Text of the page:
n Glenoid Fracture - AOA Orthopedic Specialists


glenoid fracture

Part of the shoulder joint, the glenoid bone attaches to the scapula and has a articular cartilage coating. Due to the shallow nature of the bone, the glenoid also has a cartilaginous rim to help seal the humeral head into the cavity to create a secure and mobile joint. While many injuries of the shoulder occur, fractures to the glenoid remain quite uncommon. Glenoid fractures typically result from trauma to the shoulder joint.

 Types of glenoid fractures and how to treat

When the Glenoid fractures, it typically fractures in one of two common patterns: Glenoid Lip Fractures or Glenoid Fossa Fractures.

The most common type of glenoid fracture, glenoid lip fractures occur when the ball dislocates from the socket. When the ball dislocates from the socket, it may push against the rim of the glenoid socket, causing a fracture to the bone. Typically, when there is a glenoid lip fracture, doctors opt for surgical intervention.

The second most common glenoid fracture, glenoid fossa fractures, occur in extreme trauma cases to the shoulder. An extremely rare type of fracture, glenoid fossa fractures require a great amount of force. Glenoid fossa fractures affect the center portion of the socket. Due to the rarity of the injury and therefore the rarity of the treatment, the treating physician must assess each individual case and decide how to proceed with treatment. Most patients experiencing a glenoid fossa fracture must undergo surgical intervention.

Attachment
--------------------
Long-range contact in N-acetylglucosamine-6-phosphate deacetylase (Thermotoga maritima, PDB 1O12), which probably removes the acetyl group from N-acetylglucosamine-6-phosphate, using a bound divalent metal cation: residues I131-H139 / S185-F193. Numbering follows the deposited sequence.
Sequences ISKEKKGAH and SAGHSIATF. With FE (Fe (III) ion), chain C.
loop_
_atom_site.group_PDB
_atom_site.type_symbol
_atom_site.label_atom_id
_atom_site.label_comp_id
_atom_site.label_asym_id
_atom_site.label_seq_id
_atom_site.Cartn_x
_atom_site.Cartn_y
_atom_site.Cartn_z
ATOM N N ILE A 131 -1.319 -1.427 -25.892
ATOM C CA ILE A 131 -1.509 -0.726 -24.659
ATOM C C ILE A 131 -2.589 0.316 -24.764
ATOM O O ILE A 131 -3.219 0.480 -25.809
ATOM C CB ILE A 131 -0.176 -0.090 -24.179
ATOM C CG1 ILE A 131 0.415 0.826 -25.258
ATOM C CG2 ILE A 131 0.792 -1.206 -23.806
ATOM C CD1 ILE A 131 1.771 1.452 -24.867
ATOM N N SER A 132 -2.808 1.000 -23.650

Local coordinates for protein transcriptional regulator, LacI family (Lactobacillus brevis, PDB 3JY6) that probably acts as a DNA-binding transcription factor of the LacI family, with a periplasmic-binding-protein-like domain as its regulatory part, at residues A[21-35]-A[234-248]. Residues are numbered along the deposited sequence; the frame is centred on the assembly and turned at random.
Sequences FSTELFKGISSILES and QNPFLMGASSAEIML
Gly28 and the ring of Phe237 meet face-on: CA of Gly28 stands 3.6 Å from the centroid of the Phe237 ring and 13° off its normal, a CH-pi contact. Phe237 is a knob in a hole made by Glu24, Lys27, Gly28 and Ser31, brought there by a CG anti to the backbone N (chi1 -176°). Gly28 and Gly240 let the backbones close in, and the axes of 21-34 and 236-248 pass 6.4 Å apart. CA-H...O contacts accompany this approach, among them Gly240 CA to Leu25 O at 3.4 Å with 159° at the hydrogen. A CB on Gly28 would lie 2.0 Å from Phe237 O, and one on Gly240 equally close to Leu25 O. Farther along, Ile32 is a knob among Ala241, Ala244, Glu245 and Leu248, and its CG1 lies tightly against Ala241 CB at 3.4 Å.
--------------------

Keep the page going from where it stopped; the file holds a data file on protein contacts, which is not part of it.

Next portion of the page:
With any type of glenoid fracture, the shoulder surgeon makes their priority restoring the normal contour of the socket and preventing further injury. While in many cases surgeons resort to surgical treatment, the optimal treatment includes attempting to treat stable glenoid fractures using conservative treatment and unstable fractures using surgical intervention.

Risks of glenoid fracture repair surgery

Like every procedure that punctures the skin, surgery to repair a glenoid fracture has potential risks and complications. Risks pertaining to glenoid fracture surgery include:labrum tear shoulder

  • Nerve damage
  • Arthritis
  • Stiffness of the shoulder joint
  • Infection

Patients may also have an allergic reaction to the materials used and should notify their provider of any known allergies.

Following glenoid fracture repair surgery

Following any surgery or treatment for glenoid fractures patients should participate in a physical therapy regimen. A treating physician prescribes a protocol for the patient to strengthen the muscles around the glenoid to prevent additional or future injury of the glenoid socket.

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